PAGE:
He said cases of mental challenges range from simple minor mood disorder to extreme cases of mental accreditation and added that one, out of every five Nigerian, has an extreme mental disorder.
The commissioner said events that could trigger minor mood disorder that finally leads to extreme mental illness are marital pressure, educational and economic pressure.
Dr. Ipaye said other pressures are expectation and disappointment and advocated that community mental homes should be created across the country to socially managed mental disorder at the grassroots level.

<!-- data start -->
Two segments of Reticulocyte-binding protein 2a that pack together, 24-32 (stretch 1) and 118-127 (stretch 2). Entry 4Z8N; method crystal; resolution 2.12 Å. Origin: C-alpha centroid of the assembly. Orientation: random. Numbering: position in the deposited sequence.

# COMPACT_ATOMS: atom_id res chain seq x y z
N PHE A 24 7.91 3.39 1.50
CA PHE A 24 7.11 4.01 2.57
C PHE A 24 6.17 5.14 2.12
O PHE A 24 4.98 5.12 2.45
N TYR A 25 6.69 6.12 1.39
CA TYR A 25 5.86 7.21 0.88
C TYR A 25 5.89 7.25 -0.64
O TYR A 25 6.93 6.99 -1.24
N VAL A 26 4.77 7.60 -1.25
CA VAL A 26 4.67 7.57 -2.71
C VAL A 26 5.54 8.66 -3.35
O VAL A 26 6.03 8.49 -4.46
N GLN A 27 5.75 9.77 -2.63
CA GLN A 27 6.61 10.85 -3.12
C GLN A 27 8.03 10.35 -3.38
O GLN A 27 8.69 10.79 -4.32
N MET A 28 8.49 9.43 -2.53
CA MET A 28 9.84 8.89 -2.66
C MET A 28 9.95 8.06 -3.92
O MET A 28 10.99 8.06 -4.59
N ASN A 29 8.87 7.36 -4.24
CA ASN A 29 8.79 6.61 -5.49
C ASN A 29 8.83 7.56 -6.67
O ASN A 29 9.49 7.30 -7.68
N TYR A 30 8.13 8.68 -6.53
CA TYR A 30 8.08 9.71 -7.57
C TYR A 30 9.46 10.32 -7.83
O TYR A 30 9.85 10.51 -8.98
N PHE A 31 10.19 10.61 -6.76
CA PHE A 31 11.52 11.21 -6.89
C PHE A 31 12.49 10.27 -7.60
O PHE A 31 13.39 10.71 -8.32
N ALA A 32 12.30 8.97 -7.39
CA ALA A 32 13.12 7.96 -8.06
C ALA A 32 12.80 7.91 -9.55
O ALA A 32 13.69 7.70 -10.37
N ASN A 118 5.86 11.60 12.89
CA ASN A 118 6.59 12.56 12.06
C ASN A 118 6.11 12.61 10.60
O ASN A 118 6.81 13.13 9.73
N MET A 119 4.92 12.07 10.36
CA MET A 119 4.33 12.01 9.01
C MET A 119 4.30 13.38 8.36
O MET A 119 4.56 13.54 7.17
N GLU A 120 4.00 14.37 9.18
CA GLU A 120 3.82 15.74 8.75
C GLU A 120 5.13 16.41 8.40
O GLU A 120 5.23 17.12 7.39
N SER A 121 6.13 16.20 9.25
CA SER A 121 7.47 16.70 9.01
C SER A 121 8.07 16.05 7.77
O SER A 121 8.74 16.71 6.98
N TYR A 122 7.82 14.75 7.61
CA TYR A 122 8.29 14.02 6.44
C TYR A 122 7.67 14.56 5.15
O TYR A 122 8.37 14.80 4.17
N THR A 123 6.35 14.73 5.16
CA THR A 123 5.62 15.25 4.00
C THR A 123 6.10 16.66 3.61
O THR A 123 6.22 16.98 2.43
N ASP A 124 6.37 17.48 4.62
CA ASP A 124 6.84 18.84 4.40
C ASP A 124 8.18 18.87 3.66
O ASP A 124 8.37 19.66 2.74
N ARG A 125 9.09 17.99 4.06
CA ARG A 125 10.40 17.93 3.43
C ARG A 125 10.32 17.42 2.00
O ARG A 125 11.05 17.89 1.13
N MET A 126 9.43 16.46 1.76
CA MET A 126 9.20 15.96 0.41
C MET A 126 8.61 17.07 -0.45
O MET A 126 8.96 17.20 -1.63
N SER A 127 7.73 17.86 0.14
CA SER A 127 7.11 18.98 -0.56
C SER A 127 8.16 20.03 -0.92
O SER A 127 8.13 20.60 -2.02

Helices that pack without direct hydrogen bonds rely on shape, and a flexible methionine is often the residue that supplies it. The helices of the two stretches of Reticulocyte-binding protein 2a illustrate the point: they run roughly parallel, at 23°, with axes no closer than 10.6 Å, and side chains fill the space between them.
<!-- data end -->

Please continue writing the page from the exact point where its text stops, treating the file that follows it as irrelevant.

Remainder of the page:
The commissioner said people should always go for regular psychotherapy checkup with no cost implication to manage cases of mental challenges before it gets out of hands.
Corroborating Ipaye, a medical consultant at the Lagos State University Teaching Hospital (LASUTH), Dr. Olumuyiwa Odunsote said the figure of 60 million is just one third of the entire Nigerian population and going by the international standards and international definition of mental disorder, the figure is likely to be true.
“In Africa, the end stage of mental illness is when the person has gone out of control, which is what is seen as madness. But, internationally, somebody who is still under control can be diagnosed with some level of mental disorder.
Why this can be true is because a lot of people are depressed, a lot of people undergo severe stress and are highly frustrated in the country. Some of these people, in a bid to handle problems, take to drugs, alcohol and exhibit extreme behaviours.”